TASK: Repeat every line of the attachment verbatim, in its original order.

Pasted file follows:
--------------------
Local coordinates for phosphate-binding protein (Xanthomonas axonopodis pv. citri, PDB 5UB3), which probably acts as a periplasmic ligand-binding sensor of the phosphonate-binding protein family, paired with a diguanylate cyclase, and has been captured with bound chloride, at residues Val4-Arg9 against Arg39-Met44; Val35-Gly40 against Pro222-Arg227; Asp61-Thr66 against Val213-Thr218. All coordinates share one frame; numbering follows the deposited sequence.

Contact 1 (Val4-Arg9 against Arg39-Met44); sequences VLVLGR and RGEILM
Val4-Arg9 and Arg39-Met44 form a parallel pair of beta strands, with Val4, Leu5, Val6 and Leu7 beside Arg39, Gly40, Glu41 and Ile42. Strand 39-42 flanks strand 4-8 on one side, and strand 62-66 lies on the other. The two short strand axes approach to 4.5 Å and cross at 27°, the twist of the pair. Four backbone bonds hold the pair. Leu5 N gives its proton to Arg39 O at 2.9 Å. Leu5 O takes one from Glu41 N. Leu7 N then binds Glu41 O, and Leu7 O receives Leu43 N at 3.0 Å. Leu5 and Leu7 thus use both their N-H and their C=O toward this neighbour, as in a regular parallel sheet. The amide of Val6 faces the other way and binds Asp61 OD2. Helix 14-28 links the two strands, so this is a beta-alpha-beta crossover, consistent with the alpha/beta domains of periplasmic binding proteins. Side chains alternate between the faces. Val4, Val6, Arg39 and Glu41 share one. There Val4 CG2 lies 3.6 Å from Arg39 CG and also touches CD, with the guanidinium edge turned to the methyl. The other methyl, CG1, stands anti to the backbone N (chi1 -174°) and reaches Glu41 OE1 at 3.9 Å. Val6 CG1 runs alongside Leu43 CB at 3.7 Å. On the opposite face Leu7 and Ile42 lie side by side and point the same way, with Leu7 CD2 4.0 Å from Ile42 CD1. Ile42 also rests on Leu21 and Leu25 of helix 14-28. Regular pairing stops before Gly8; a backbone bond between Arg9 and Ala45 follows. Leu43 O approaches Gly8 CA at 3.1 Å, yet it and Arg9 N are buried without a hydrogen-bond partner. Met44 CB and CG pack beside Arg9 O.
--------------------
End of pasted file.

Local coordinates for phosphate-binding protein (Xanthomonas axonopodis pv. citri, PDB 5UB3), which probably acts as a periplasmic ligand-binding sensor of the phosphonate-binding protein family, paired with a diguanylate cyclase, and has been captured with bound chloride, at residues Val4-Arg9 against Arg39-Met44; Val35-Gly40 against Pro222-Arg227; Asp61-Thr66 against Val213-Thr218. All coordinates share one frame; numbering follows the deposited sequence.

Contact 1 (Val4-Arg9 against Arg39-Met44); sequences VLVLGR and RGEILM
Val4-Arg9 and Arg39-Met44 form a parallel pair of beta strands, with Val4, Leu5, Val6 and Leu7 beside Arg39, Gly40, Glu41 and Ile42. Strand 39-42 flanks strand 4-8 on one side, and strand 62-66 lies on the other. The two short strand axes approach to 4.5 Å and cross at 27°, the twist of the pair. Four backbone bonds hold the pair. Leu5 N gives its proton to Arg39 O at 2.9 Å. Leu5 O takes one from Glu41 N. Leu7 N then binds Glu41 O, and Leu7 O receives Leu43 N at 3.0 Å. Leu5 and Leu7 thus use both their N-H and their C=O toward this neighbour, as in a regular parallel sheet. The amide of Val6 faces the other way and binds Asp61 OD2. Helix 14-28 links the two strands, so this is a beta-alpha-beta crossover, consistent with the alpha/beta domains of periplasmic binding proteins. Side chains alternate between the faces. Val4, Val6, Arg39 and Glu41 share one. There Val4 CG2 lies 3.6 Å from Arg39 CG and also touches CD, with the guanidinium edge turned to the methyl. The other methyl, CG1, stands anti to the backbone N (chi1 -174°) and reaches Glu41 OE1 at 3.9 Å. Val6 CG1 runs alongside Leu43 CB at 3.7 Å. On the opposite face Leu7 and Ile42 lie side by side and point the same way, with Leu7 CD2 4.0 Å from Ile42 CD1. Ile42 also rests on Leu21 and Leu25 of helix 14-28. Regular pairing stops before Gly8; a backbone bond between Arg9 and Ala45 follows. Leu43 O approaches Gly8 CA at 3.1 Å, yet it and Arg9 N are buried without a hydrogen-bond partner. Met44 CB and CG pack beside Arg9 O.